Integrating an LDAP directory into your enterprise needn't be too difficult. Many products, both open source and commercial, are already LDAP-enabled, and there are many software development libraries available to help you write custom software that uses LDAP.
The OpenLDAP server
An enterprise directory server must be fast, robust, secure, scalable, and cost-effective. OpenLDAP is an open source directory server that meets these requirements. It includes a standalone LDAP directory server plus a replication server. The server supports LDAP over both IPv4 and IPv6 as well as the Simple Authentication and Security Layer (SASL). The server provides a fully featured access control facility, allowing you to control access to the information in the directory based on LDAP authorization information, address, domain name, and other criteria.
OpenLDAP offers a choice of database back ends, and the server can be configured to serve multiple databases at the same time. This means that a single OpenLDAP server can respond to requests for many logically different portions of the directory tree, using the same or different database back ends.
Installing the OpenLDAP server isn't too difficult. Debian users can get the software using apt-get. Fedora Core, Red Hat, CentOS, and SUSE all provide OpenLDAP RPMs.
Once you've installed the OpenLDAP server there are some simple steps to getting your first results from it. First, read the slapd.conf file (which is probably in /etc/openldap) and check (and change accordingly) following attributes:
suffix "dc=MY-DOMAIN,dc=COM" rootdn "cn=YOUR NAME,dc=MY-DOMAIN,dc=COM" rootpw secret
You need to replace MY-DOMAIN and COM with the appropriate domain components of your domain name. For example, for hungrypenguin.net, I would use:
suffix "dc=hungrypenguin,dc=net" rootdn "cn=Gary Sims,dc=hungrypenguin,dc=net"
Next you need to create some entries in the directory. The simplest way to do this is using a Lightweight Directory Interchange Format (LDIF) file. Create a file called example.ldif with content like the following:
dn: dc=hungrypenguin,dc=net objectclass: dcObject objectclass: organization o: The Hungry Penguin dc: hungrypenguin dn: cn=Gary Sims,dc=hungrypenguin,dc=net objectclass: person cn: Gary Sims sn: Sims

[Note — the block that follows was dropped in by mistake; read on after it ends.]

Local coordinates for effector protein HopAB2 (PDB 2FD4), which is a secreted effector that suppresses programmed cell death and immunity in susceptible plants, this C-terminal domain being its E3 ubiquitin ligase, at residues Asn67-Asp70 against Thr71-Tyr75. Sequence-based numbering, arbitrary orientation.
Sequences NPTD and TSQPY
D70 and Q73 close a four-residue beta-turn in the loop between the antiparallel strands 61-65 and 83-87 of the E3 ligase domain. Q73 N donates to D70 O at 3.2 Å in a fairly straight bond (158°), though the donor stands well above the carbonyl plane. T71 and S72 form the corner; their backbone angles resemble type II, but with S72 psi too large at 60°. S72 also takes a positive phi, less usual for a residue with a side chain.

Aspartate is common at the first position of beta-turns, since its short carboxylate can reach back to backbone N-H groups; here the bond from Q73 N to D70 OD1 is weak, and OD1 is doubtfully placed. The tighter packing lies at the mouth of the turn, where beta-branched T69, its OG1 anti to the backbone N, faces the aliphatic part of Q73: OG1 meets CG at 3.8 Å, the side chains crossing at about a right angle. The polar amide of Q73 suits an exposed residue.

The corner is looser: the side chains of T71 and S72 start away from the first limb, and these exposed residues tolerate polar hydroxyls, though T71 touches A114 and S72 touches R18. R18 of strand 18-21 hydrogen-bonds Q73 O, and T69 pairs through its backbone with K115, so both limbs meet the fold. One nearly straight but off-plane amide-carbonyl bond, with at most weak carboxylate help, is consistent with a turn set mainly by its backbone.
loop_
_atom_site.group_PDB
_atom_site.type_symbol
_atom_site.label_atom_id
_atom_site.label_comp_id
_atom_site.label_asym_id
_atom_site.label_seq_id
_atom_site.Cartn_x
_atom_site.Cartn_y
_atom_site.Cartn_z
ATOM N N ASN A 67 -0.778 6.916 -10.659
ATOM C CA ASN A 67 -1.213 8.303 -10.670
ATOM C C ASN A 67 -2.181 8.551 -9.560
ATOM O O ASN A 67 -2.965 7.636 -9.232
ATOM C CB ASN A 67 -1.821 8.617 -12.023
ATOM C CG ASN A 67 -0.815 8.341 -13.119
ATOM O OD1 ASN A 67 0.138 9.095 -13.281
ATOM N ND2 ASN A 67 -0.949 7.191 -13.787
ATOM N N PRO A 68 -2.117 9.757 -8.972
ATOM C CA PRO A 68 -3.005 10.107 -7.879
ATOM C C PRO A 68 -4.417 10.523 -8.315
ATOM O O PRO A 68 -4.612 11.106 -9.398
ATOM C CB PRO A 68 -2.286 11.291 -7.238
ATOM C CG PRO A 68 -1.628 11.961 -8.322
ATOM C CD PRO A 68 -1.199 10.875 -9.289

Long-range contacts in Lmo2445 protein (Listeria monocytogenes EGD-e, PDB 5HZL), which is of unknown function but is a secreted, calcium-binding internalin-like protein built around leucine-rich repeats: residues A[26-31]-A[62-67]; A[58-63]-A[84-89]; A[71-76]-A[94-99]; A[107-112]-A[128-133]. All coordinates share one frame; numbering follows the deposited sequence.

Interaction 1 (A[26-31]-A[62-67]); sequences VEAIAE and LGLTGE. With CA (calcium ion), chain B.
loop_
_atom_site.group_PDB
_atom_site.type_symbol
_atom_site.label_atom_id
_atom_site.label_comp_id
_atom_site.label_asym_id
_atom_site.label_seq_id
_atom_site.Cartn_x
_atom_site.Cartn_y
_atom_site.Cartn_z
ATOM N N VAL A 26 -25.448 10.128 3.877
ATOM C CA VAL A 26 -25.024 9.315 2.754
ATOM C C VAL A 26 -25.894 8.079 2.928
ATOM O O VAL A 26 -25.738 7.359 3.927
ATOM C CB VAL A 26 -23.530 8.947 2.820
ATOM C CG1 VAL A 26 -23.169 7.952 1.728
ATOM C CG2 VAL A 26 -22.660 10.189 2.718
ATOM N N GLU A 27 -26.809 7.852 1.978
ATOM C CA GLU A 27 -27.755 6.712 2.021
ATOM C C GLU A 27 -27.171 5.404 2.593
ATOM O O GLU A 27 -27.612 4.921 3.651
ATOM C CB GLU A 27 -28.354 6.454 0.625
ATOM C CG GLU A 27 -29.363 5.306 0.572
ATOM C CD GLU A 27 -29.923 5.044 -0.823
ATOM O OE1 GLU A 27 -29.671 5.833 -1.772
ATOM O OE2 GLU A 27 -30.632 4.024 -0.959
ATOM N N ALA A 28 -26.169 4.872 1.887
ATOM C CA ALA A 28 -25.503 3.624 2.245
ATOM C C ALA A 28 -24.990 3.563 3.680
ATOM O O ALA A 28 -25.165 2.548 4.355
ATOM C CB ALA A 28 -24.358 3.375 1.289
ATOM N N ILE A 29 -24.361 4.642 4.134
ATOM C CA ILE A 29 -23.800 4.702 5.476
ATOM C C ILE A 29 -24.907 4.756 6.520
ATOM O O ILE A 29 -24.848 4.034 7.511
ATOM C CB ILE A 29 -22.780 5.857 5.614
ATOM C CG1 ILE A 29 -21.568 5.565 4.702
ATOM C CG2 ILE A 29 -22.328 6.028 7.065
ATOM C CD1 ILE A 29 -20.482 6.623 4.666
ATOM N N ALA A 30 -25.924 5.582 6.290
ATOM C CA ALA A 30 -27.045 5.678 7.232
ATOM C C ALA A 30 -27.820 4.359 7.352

This will create an organization called "The Hungry Penguin" with a person in it called "Gary Sims." Notice the hierarchical nature of the directory -- Gary Sims is below Hungry Penguin.
Once you've created the LDIF file, you can use it to add entries to the directory using the ldapadd tool. Here is the example for The Hungry Penguin organization; you will need to put in your own values.
ldapadd -x -D "cn=Gary Sims,dc=hungrypenguin,dc=net" -W -f example.ldif
In this command,
-x tells the tool to use simple authentication when connecting to the directory (instead of SASL).
-D specifies which distinguished name to use to connect to the directory. This needs to be the same as the one you specified for the
rootdn in slapd.conf. If you get it wrong, then authenticating with the LDAP server will fail.
-W tells the ldapadd tool to prompt for the password. Finally,
-f tells the tool to use the file example.ldif as the input.
The last step is to check your entires, this time using the ldapsearch tool:
ldapsearch -x -b dc=hungrypenguin,dc=net
As before you need to replace "dc=hungrypenguin" with your organization and "dc=net" with the appropriate domain components of your domain name. You should see your organization and the person in it returned in the results.
This, of course, is just the beginning. There are more details on deploying your LDAP server in the OpenLDAP documentation. There are also papers, presentations and conference materials on the openldap.org website. O'Reilly also publish a book called "LDAP System Administration" which includes sections on OpenLDAP.
Using Linux and the OpenLDAP server to deploy a directory in your enterprise can yield many benefits by bringing together disparate collections of data and turning them into a single, integrated information store.